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Design Trend: This 1960's Lamp is Making a Comeback for a warm and inviting home

The Nesso Lamp was introduced in 1967, but the rise of sunset lamps has helped it regain popularity in 2023

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By Kimberley Schoeman  | October 23, 2023 | Trends

As the story of the iconic Nesso Lamp goes, in 1967, Italian designer Giancarlo Mattioli designed the lamp for Artemide, drawing inspiration from “l'ombelico di una bella donna", the Italian description for the sensuous shape of beautiful Italian woman's belly button. Like many of the other iconic Italian designs that have stood the test of time (think Vespa scooters, Smeg refridgerators, and or the Alfonso Bialetti Moka Pot), the Nesso Lamp has continuously been produced by Artemide for the last 40 years.

With the rise of furniture trends that centre on reclaiming bygone design eras like Mid-Century Modern (an umbrella term the internet has coined for any wooden furniture merged with neutral tones from the 20th century) and iconic Scandinavian lighting, it’s not surprising that Italian modular design was next on the list. Today, Gen-Z and Millennial homes across Instagram and TikTok are an eclectic mix of curated corners and house plants. But, what makes the Nesso Lamp special is it becomes the centre of attention and the embodiment of luxurious Italian design, admiration, and iconography.

The glowing Nesso Lamp has become a mainstay in many Gen-Z and Millenial homes. Image via @bougiecore on instagram.

During the day, the orange Nesso Lamp feels like a playful mushroom-like sculpture, but when illuminated in the evening feels like an object from a mysterious and distant world. The lamp’s warmth exudes a feeling that makes us feel good about ourselves by making us believe that life can sparkle and glow. It is both accessory and centre piece. At the same time, the Lesso Lamp manages to provide both direct and diffused lighting, striking the right balance between functional and mood lighting. Somehow, it gives form to desire and substance to a trendy object.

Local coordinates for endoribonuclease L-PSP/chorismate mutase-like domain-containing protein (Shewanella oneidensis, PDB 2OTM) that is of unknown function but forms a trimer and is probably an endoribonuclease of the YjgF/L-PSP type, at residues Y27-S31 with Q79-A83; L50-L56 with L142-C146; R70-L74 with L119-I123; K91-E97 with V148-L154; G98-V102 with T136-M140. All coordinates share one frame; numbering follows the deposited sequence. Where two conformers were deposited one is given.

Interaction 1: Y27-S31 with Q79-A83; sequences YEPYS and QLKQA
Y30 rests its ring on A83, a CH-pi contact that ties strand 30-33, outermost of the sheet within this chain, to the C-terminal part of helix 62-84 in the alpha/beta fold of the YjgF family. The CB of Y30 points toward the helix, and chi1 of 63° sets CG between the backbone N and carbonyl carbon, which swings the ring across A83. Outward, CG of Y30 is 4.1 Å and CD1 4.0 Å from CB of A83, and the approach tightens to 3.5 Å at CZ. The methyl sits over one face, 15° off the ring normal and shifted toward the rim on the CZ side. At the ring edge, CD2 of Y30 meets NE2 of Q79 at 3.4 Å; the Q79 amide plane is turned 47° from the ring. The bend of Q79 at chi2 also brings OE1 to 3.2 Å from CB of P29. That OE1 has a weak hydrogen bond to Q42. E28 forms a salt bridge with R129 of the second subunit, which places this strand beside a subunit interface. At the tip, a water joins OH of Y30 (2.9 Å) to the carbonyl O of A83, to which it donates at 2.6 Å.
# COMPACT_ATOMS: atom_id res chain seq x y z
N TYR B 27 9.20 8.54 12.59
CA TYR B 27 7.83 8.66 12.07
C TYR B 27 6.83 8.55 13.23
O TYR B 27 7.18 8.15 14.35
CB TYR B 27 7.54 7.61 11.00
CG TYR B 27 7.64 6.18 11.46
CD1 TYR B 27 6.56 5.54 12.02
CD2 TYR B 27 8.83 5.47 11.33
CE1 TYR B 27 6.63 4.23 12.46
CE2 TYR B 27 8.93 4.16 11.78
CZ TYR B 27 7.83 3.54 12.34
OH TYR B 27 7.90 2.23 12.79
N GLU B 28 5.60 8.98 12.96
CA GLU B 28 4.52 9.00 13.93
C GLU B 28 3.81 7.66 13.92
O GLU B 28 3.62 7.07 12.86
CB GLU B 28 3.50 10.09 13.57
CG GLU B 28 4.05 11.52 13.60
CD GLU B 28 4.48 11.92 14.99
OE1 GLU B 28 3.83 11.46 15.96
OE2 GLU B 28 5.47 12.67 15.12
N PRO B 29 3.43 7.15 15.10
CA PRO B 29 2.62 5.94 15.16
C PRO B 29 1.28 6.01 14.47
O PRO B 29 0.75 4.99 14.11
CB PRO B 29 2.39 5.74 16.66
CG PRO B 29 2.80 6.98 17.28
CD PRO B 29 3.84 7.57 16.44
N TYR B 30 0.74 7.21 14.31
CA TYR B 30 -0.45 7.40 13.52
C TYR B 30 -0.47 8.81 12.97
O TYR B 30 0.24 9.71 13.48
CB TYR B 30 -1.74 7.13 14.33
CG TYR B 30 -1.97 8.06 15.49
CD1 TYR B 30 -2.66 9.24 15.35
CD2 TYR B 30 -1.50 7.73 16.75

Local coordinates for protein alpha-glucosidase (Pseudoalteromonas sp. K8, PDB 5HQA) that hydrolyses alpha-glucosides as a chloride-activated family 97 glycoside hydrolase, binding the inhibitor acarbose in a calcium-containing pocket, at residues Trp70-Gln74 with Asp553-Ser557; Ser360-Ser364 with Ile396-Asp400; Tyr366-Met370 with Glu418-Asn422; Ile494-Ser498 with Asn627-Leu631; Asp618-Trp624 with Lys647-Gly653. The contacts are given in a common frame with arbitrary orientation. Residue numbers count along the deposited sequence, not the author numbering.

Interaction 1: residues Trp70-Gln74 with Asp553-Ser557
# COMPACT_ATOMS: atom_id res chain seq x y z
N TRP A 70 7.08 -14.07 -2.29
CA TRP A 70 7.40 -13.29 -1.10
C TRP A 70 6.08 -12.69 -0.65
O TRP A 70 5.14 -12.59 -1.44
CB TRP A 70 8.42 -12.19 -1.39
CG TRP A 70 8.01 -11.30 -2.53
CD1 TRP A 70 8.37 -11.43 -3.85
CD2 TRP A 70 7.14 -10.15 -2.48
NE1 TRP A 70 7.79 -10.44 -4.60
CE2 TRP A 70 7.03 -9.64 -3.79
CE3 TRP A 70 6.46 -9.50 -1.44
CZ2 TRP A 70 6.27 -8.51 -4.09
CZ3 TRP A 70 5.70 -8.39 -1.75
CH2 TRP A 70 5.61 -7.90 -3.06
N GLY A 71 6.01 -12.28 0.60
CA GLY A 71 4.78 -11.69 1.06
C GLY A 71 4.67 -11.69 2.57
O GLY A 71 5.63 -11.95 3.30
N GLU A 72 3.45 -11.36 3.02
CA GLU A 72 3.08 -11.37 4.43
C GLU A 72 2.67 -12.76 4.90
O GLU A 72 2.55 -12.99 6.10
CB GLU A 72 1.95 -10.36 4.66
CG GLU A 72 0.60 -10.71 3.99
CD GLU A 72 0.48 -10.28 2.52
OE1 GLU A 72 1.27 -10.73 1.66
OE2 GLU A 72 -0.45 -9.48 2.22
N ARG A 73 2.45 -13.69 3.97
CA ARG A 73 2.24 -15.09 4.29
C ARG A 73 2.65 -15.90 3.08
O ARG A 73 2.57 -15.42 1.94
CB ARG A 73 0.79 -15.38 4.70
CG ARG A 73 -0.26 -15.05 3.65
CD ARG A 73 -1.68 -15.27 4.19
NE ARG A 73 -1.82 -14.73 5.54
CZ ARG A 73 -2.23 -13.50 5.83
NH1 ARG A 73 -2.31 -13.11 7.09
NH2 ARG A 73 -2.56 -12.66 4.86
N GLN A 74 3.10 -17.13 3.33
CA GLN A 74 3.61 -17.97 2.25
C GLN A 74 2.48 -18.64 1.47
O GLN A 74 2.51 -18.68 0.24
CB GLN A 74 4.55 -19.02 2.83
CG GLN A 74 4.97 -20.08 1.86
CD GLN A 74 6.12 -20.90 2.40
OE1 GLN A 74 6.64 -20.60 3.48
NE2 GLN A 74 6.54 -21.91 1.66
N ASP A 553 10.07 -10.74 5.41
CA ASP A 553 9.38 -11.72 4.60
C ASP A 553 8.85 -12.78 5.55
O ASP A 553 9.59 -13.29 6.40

What’s clear is the Nesso Lamp has supplanted itself firmly in the retro-eclectic paradise of colourful, youthful homes. But, if you want to buy an original Nesso Lamp from Artemide, it will set you back around R4000. As a result, DIY creators have found ways to recreate the lamp on a budget and other brands have started selling ‘dupes’ (cheaper duplicate products) of the lamp under names like a “mushroom lamp” or “puffball lamp”.

@essylaoff Do your own mushroom vintage lamp woth Ikea stuff ✨💖 #diy #mushroomlamp #vintage #deco #decovintage #doityourself #orange #ikea #orangelamp #retro #70aesthetic #aestheticvintage #room #aesthetic70s #fyp ♬ Flowers - Miley Cyrus

Not only has the Nesso Lamp (and its equivalents) found a home in the living rooms and bedrooms of many youthful homes, but it is featured throughout many museums and design institutions across the world. In the US alone, the Lesso Lamp is featured in the Twentieth Century Design Collection of the Metropolitan Museum of Art in New York, the Design Collection of the Museum of Modern Art, in New York and the permanent exhibit at the Denver Art Museum, in Denver, Colarado. It is also represented in Jerusalem’s Israel Museum, a permanent exhibit at Musée des Arts Décoratifs de Montréal, in Canada, and Museo Permanente del Design Italiano in Milan, Italy.